• The fingers are long and curved like a chimpanzee’s. These facilitate climbing ability. While this has been seen in other australopithecine specimens, the relevance is still a matter of debate.
  • The shoulder blades are the same as a gorilla’s and not at all like a human’s.
  • The cranial capacity falls in the range of a chimpanzee’s.

Thus, in essentially every way, the evidence shows a stronger affinity to the great apes than to man. While there are still some distinct characteristics of australopithecines that distinguish them from modern apes, they are most likely just an extinct ape type.

There are still portions of this new specimen that need to be analyzed, including the foot. This will be extremely important as it will play a major role in determining whether these creatures could walk upright or not. While some of the bones of the lower body might be consistent with upright walking (femur and knee) they could also be adaptations for significant tree dwelling. If the foot reveals a grasping big toe instead of one in line with the other digits as humans have, this would be very strong evidence for tree dwelling. We will have to wait and see.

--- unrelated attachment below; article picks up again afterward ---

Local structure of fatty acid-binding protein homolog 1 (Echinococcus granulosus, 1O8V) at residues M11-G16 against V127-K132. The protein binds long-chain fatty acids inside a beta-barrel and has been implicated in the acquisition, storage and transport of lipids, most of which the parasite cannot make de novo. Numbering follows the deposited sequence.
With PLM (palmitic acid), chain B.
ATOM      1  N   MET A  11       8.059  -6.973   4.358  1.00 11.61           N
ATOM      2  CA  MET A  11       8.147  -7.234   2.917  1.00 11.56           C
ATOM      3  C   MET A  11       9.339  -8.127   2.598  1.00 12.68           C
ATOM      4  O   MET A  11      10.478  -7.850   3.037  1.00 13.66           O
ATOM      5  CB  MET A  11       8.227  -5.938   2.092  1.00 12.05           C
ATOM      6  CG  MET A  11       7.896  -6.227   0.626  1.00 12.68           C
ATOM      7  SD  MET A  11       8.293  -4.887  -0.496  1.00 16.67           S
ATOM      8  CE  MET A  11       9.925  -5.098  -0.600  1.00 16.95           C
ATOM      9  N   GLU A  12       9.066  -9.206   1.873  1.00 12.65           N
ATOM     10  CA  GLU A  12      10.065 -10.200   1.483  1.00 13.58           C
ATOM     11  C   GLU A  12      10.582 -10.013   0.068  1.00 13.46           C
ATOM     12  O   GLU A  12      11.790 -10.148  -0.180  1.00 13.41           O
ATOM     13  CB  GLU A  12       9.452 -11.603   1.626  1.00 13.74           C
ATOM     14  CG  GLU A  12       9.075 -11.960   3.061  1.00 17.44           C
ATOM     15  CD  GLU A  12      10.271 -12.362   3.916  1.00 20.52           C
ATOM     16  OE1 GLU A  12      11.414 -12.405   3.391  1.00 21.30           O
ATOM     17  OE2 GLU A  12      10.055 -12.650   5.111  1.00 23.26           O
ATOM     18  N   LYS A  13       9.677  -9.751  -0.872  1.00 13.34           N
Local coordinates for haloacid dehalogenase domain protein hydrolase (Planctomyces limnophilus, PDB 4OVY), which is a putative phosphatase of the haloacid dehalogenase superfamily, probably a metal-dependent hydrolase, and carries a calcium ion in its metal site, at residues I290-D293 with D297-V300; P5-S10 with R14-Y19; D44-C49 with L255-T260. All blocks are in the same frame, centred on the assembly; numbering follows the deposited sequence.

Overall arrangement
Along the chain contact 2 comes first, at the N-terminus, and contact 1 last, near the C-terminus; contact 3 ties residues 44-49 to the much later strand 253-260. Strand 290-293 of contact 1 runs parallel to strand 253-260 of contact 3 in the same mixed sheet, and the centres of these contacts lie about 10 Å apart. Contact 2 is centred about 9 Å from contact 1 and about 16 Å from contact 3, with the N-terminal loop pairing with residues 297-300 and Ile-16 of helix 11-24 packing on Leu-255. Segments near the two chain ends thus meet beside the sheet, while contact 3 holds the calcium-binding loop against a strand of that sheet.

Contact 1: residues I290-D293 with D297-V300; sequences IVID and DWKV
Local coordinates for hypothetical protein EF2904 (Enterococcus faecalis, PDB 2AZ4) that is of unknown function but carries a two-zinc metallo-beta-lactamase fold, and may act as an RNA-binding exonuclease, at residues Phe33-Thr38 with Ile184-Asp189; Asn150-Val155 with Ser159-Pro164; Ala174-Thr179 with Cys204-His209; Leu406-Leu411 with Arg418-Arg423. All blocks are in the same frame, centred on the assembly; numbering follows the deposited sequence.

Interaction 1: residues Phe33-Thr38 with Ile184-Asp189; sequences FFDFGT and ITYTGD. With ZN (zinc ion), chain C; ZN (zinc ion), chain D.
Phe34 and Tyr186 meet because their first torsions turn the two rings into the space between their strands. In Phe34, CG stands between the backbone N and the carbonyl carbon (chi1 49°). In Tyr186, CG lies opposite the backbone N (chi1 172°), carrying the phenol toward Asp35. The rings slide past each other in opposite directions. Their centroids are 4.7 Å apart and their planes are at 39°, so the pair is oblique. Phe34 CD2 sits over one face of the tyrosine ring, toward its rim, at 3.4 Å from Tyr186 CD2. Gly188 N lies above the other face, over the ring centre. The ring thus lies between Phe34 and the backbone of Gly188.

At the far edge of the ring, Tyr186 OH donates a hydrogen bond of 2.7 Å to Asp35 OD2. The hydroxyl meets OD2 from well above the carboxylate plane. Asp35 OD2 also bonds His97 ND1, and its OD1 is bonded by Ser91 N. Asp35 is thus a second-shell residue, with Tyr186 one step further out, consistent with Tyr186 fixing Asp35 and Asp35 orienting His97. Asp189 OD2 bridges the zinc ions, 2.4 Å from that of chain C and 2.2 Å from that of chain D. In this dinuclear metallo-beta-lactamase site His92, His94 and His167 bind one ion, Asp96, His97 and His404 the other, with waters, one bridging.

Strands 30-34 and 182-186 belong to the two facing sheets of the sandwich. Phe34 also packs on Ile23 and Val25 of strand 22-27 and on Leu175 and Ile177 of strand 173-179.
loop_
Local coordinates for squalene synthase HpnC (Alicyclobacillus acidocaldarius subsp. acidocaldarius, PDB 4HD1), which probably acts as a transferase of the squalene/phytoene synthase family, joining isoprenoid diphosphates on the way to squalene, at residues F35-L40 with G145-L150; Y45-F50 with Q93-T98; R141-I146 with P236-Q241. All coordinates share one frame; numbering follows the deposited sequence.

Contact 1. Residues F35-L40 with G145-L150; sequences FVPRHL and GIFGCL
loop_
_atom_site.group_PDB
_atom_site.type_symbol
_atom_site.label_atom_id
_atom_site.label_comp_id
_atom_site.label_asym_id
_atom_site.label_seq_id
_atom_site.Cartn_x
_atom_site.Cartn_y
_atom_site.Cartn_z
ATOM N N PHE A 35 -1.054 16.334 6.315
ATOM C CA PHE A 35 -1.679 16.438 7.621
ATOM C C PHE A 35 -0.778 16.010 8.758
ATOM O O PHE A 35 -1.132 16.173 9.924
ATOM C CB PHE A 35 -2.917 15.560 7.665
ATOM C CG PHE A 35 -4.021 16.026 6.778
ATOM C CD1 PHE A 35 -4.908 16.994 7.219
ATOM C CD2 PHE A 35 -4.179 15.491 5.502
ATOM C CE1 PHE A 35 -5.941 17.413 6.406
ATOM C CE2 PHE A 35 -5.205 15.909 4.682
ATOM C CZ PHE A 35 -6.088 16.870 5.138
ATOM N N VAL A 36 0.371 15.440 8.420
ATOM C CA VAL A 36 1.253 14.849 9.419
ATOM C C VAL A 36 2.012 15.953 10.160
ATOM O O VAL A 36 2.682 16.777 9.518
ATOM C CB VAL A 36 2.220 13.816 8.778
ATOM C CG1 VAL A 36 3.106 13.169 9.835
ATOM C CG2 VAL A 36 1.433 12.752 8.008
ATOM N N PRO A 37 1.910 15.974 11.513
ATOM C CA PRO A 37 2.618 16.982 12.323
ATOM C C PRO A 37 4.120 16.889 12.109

As a creationist scientist, I am greatly encouraged by this new fossil find. I can’t wait to see how the foot looks. If it turns out, as I expect, that the foot has an opposable big toe, it will be very difficult to fit such a foot into the Laetoli footprints. This will create a controversy because there will not be any alleged hominid ancestor that will fit those footprints. [Editor’s note: AiG will feature a more in-depth review of the Nature article, just arriving in homes this week, discussing this specimen soon.]


  1. John Chalmers, Seven Million-Year-Old Skull “Just a Female Gorilla”, The Sydney Morning Herald, July 14, 2002.
  2. Wolpoff, M.H., Senut, B., Pickford, M., and Hawks, J., Palaeloanthropology (communication arising): Sahelanthropus or “Sahelpithecus?” Nature 419:581–582. 2002.
  3. Alemseged, Z., Spoor, F., Kimbel, W.H., Geraads, D., Reed, D., and Wynn, J.G. “A Juvenile Early Hominin Skeleton From Dikika, Ethiopia.” Nature 443:296–301. 2006.
  4. Oldest Human Ancestor Skeleton Unearthed, CNN, September 20, 2006.